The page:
I have a real objection, in the sensitive context of the relations that exist in this country, to giving that right to any person outside the legitimate recognised police force of the State, having regard to the para-military situation, the IRA situation, the UDA situation, right across the board—there are all sorts of labels attaching to them. New labels are attached every day to the extremist organisations of the left and the right, extreme orangism or extreme greenism. I have no time for any of them. I wish to make that quite clear in case there is any misrepresentation of this aspect.
I want to ensure that legislation is passed here that makes it quite clear that we do not dabble in any form of private investigation or private informing in regard to these particular people: that if those people are arrested without warrant on suspicion, it will be done by the legitimate police force in this State. I feel very strongly about that. It is a fundamental principle in the context of this Bill and having regard to the sensitivities involved here in regard to the offences that will be pursued under this Bill.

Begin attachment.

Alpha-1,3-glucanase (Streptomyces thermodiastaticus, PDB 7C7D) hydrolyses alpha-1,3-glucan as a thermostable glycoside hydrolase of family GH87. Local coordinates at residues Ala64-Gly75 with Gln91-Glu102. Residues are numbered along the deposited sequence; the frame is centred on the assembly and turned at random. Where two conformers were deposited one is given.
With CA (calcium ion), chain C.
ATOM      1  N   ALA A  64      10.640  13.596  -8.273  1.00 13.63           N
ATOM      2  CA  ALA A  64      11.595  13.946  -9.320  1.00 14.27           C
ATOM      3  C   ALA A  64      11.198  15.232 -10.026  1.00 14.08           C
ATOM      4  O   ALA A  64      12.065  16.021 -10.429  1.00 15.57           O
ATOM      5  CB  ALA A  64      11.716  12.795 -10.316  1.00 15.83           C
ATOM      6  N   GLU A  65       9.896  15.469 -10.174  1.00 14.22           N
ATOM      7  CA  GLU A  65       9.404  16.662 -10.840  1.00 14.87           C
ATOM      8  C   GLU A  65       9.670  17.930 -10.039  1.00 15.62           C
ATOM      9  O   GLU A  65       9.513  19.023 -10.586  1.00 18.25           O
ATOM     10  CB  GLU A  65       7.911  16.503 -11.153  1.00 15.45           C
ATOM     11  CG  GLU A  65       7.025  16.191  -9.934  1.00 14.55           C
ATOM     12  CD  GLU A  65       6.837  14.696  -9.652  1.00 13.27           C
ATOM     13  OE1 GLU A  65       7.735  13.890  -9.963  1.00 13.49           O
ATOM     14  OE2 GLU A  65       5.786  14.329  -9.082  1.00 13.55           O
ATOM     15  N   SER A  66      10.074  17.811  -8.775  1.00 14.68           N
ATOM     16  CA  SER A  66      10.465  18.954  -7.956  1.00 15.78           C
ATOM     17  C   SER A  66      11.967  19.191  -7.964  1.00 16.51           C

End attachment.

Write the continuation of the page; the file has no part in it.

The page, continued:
It is no answer for the Minister to say that there is a traditional common law power of arrest. That exists in regard to harmless offences. It has become an academic sort of power over the years. It happened in the old days when only a minimum police force existed in these two islands where the common law operates, and it had a certain legitimacy. It has not been administered very often. Why have a right that has rapidly receded in the common law environment and which was largely exercised 50 or 100 years ago, to be exercised now in regard to a major offence scheduled in this Bill where para-military forces of all shades and kinds, of red and green and orange, rampage around the country to the detriment and destruction of property and the endangerment of life and limb? The right of private arrest only arises in the context of this section in the south of Ireland.